The first section of this article speaks briefly of how most citizens are blind to how architecture is coined as regulation through the systemic social inequality that is apart of these monumental structures of concrete and steel. A quotation that will help you understand and summarizes this first section well, is Nicholas Blomley’s term “traffic logic”: “the idea that planners and civil engineers prioritize the flow of pedestrians and traffic through a physical space, with a focus on civil engineering, rather than prioritizing equal access to a physical space for all, with a focus on civil rights” (Schindler, 1945). Blomley’s quotation summarizes how many cities facilitate planning decisions that include exclusions and how various legal scholars have confronted these concepts in context to class and race.

The second section discusses how various states and municipalities create and design different infrastructures to exclude localities from having access to physical barriers, such as buildings walls and barriers so the poor and African-Americans cannot have access to them. Some other things that revolve around architectural exclusions are transit systems that include these exclusionary transportation designs: placement of transit stops, highway routes, bridge exits, and road infrastructure, wayfinding: one-way streets, dead- end streets, and confusing signage, and residential parking permits. Throughout all of these sections, they explain how race has been a contributing factor for limiting the geography of transit to eliminate low-income and minority neighborhoods. A great example that describes this from the text would be the scenario about Cynthia Wiggins, “a seventeen-year-old woman who was hit and killed by a dump truck while she was attempting to cross a seven lane highway to get to the mall where she worked” (Schindler, 1964). Another example that shows that these white residents are still succeeding in keeping black residents out of their neighborhoods is the wealthy, mostly white residents of the northern Atlanta suburbs who have opposed efforts of MARTA expanding into their neighborhoods because they don’t want people of color to have way access to suburban communities. Also, the lack of public transit in these communities make it difficult for those who rely on transit to access job opportunities located in those suburbs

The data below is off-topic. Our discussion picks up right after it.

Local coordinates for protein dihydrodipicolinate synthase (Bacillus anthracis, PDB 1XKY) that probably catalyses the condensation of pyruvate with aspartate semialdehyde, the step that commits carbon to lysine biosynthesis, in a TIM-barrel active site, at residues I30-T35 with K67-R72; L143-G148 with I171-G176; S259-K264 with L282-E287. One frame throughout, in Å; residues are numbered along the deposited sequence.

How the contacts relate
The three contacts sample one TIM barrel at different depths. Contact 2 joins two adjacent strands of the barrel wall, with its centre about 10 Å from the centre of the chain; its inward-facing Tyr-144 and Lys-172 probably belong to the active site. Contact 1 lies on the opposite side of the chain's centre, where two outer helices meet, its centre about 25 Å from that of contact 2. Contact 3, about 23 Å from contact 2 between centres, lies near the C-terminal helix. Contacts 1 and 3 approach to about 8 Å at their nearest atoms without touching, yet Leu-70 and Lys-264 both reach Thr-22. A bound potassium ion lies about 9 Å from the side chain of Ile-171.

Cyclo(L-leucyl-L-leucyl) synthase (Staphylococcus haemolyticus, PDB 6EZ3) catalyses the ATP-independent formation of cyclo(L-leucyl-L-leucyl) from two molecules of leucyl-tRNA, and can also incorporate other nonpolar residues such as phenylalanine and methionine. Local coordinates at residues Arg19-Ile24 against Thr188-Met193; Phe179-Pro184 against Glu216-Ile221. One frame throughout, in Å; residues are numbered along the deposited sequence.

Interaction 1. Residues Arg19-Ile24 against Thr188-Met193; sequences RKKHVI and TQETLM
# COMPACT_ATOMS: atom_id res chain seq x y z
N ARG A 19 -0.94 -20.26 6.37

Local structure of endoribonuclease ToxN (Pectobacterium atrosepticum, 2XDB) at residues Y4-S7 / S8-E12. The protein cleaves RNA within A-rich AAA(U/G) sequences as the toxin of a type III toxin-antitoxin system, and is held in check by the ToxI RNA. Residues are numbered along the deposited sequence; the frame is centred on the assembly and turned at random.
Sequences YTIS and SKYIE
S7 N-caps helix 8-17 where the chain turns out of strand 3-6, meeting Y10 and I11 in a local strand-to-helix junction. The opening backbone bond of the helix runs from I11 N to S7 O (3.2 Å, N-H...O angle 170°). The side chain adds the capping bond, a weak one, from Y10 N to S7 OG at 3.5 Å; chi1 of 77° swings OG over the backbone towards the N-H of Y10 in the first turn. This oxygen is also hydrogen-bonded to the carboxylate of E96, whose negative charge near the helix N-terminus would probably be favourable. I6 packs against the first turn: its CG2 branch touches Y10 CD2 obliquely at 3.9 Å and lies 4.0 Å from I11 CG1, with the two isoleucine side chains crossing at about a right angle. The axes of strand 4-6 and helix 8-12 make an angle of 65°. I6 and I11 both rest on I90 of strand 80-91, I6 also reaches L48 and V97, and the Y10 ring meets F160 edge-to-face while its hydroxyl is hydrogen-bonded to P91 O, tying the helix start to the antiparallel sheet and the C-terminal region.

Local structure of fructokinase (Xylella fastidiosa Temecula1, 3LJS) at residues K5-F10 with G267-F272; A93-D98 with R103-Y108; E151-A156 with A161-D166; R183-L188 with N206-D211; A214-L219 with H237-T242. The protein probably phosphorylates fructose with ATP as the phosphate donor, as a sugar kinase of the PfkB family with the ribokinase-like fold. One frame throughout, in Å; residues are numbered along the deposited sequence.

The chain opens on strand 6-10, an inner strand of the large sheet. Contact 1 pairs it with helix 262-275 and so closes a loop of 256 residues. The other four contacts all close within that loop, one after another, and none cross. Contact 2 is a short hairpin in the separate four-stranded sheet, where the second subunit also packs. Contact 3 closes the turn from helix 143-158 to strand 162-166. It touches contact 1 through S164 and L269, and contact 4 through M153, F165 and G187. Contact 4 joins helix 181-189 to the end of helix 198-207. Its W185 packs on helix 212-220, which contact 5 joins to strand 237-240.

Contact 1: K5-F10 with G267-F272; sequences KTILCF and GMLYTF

This article sums up the perfect example of architectural exclusion of malls, businesses, and residential areas using the highways, roads, and bridges as a way to exclude some city residents from those areas.